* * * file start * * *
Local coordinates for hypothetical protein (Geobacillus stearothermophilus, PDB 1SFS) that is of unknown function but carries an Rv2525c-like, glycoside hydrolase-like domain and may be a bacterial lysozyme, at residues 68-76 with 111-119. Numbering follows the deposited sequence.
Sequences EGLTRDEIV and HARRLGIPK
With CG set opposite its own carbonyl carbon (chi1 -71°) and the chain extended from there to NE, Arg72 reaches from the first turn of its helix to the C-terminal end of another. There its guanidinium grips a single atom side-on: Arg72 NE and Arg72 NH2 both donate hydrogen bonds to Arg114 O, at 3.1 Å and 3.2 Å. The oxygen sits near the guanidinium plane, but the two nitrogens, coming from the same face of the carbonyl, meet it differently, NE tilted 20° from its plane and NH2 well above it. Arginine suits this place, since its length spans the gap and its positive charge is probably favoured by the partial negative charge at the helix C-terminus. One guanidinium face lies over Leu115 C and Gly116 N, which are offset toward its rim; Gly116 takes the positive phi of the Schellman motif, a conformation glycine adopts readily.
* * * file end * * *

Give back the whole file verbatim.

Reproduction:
Local coordinates for hypothetical protein (Geobacillus stearothermophilus, PDB 1SFS) that is of unknown function but carries an Rv2525c-like, glycoside hydrolase-like domain and may be a bacterial lysozyme, at residues 68-76 with 111-119. Numbering follows the deposited sequence.
Sequences EGLTRDEIV and HARRLGIPK
With CG set opposite its own carbonyl carbon (chi1 -71°) and the chain extended from there to NE, Arg72 reaches from the first turn of its helix to the C-terminal end of another. There its guanidinium grips a single atom side-on: Arg72 NE and Arg72 NH2 both donate hydrogen bonds to Arg114 O, at 3.1 Å and 3.2 Å. The oxygen sits near the guanidinium plane, but the two nitrogens, coming from the same face of the carbonyl, meet it differently, NE tilted 20° from its plane and NH2 well above it. Arginine suits this place, since its length spans the gap and its positive charge is probably favoured by the partial negative charge at the helix C-terminus. One guanidinium face lies over Leu115 C and Gly116 N, which are offset toward its rim; Gly116 takes the positive phi of the Schellman motif, a conformation glycine adopts readily.